The informant was my father, a 49-year-old engineer who currently lives in the San Francisco Bay Area, but who grew up in the area surrounding Austin, Texas. The song is one that his mother used to sing to him and his siblings when they were little. The song was primarily sung right before bed, as well as occasionally on long road trips. The informant says his mother would sing it to the children almost every night, sometimes “perfunctorily,” sometimes smiling and adding “extra ‘chocolate, chocolate, chocolate’s’ on the end.” The informant sees it as a mix of a “bizarre lost kid fairy tale” and a “moral lesson for young kids growing up,” the lesson being, “don’t go out on your own or, you know, you might get lost and never find your way home again.”

 

This song was collected while I was home for Spring Break and performed in my living room. It was interesting to me because my father also used to sing it to me and my sister when we were children because, “when you’re a parent, you’re looking for, you know, the things to pass down and it was one of my favorite songs as a child.” The tune of the song makes it seem fun and harmless, but there is a dark undertone about the lyrics that I recognized, even when I was growing up. Looking at it now, I think it is less of a moral lesson, and more of a lesson to children about the random, horrible things that can happen to you when you are not expecting them. None of the events that take place are really the narrator’s fault (other than being chased by a dog after he hits it with a stick), and yet the narrator still ends up lost and alone. It is a dark reflection on everyday life hiding within a song for children, as is often the case with old songs and stories created for children.

general
Legends
Narrative

“People Can Lick Too”

INFORMANT: “So this is a scary story I used to get told all the time as a kid on camping trips or sleepovers or what have you. I’m totally going to mess it up, but bear with me. Okay, so there was this little girl who lived in a house with her family and her dog, and her dog would sleep right next to her bed each night. And she liked this, it made her feel safe to know her dog was there with her, especially when it got dark and she got scared like kids sometimes do in the dark. So whenever she got freaked out at night, she would hang her arm off the bed and the dog would lick her hand, and she would know he was right there with her.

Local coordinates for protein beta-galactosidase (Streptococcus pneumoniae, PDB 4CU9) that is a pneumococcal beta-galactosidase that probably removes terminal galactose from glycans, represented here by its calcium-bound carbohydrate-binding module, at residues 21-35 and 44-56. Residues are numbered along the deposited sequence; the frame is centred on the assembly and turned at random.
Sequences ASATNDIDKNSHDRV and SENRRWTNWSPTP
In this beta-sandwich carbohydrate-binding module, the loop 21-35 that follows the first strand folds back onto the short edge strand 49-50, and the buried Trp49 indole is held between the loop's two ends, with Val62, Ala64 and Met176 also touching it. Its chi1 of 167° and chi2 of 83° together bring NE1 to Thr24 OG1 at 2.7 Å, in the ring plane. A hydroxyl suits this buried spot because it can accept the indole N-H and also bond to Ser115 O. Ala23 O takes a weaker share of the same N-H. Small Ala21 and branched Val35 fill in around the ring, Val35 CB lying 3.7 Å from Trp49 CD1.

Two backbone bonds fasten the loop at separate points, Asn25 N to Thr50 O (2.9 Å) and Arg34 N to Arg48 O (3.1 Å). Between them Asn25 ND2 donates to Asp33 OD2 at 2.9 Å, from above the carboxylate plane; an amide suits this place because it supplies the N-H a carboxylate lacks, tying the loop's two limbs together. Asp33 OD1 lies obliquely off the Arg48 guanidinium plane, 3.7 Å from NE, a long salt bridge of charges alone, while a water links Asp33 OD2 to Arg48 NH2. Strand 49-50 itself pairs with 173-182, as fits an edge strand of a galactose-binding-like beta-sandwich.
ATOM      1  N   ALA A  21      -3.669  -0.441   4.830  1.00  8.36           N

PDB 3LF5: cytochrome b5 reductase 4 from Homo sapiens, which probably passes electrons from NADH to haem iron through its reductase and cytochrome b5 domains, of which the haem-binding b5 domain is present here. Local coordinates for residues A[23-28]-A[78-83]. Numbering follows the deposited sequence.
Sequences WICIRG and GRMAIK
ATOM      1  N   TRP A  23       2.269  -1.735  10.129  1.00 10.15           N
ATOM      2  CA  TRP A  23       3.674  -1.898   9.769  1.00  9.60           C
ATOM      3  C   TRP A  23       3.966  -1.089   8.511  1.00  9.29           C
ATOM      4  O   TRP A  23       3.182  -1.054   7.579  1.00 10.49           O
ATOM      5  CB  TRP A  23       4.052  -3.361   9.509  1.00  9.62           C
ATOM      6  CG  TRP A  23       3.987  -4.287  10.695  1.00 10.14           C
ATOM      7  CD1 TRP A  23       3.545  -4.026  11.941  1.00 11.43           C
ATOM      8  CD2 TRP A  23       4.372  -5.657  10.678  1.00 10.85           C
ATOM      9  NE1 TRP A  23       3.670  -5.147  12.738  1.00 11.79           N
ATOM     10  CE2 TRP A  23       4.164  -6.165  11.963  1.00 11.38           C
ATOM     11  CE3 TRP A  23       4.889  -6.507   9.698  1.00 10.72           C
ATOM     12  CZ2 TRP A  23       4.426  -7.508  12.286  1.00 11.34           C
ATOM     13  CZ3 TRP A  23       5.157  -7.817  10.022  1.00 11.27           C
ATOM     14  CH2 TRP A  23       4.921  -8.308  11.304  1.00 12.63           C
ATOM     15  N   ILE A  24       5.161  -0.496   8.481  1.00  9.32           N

So one night, the house seems eerily quiet, and she gets scared. She hangs her arm off the bed, feels the lick, and tries to go to sleep again. But something just doesn’t feel right, so in a few minutes she hangs her arm off the bed again. Another lick. So she goes to sleep, and eventually in the middle of the night she wakes up and needs to go to the bathroom. So she gets out of bed, walks into the bathroom, and turns on the lights. The whole bathroom is covered in blood, and the mangled body of her dog is crumpled on the floor – every bone in his body is broken. And she looks in horror up at the bathroom mirror, because there, written in dripping red blood, is the sentence ‘People can lick too.'”

 

When the informant told me this story, I wasn’t surprised because I’d definitely heard variations of it before. Ghost stories and scary stories are great examples of folklore because there are so many different variants of each story. Certain defining elements remain the same, but details change based on where you hear the story or just who’s telling it. This story in particular seems to utilize the rule of threes: the girl gets one lick, two licks, and the third time she wakes up, the time she goes to the bathroom, is when she discovers the dead dog and the eery message. This is an effective scary story because it makes you go back and think – it’s not showing you the monster, he doesn’t kill the girl or anything. But the listener automatically backtracks and realizes that it was the dog murderer that was licking the little girl’s hand the whole time!